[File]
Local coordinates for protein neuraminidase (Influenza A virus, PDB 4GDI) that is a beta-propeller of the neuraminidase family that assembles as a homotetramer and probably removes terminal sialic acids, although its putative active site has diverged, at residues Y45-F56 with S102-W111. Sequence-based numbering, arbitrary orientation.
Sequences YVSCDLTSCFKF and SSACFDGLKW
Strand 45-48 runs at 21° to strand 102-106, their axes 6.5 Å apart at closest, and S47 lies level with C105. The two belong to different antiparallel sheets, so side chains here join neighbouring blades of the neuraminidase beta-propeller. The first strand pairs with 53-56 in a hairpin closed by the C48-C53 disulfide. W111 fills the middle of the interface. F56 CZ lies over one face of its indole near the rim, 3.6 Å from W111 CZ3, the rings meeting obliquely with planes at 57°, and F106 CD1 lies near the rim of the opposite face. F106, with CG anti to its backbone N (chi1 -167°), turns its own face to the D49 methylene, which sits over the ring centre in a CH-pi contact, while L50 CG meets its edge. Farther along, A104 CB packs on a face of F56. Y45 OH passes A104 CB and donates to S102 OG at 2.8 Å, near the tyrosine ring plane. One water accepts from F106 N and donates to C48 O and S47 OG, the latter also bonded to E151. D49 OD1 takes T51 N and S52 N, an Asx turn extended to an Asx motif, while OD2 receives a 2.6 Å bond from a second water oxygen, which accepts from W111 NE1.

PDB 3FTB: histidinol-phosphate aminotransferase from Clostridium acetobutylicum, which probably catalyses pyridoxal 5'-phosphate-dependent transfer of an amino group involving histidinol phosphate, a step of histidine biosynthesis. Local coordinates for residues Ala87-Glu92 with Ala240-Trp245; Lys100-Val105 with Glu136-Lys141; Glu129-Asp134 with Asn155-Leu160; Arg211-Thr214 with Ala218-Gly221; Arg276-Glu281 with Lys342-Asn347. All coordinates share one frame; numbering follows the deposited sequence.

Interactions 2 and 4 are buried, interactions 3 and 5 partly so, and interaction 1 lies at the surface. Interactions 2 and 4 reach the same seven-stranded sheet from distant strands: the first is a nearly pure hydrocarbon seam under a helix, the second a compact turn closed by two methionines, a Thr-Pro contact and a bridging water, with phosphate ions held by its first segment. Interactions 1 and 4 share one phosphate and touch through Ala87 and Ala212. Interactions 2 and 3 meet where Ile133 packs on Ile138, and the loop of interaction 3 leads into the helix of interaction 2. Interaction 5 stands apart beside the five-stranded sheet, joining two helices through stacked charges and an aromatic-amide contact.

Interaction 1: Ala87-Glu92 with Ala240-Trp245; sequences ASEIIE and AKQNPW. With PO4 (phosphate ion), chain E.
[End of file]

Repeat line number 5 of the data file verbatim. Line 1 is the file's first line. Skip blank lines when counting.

Interactions 2 and 4 are buried, interactions 3 and 5 partly so, and interaction 1 lies at the surface. Interactions 2 and 4 reach the same seven-stranded sheet from distant strands: the first is a nearly pure hydrocarbon seam under a helix, the second a compact turn closed by two methionines, a Thr-Pro contact and a bridging water, with phosphate ions held by its first segment. Interactions 1 and 4 share one phosphate and touch through Ala87 and Ala212. Interactions 2 and 3 meet where Ile133 packs on Ile138, and the loop of interaction 3 leads into the helix of interaction 2. Interaction 5 stands apart beside the five-stranded sheet, joining two helices through stacked charges and an aromatic-amide contact.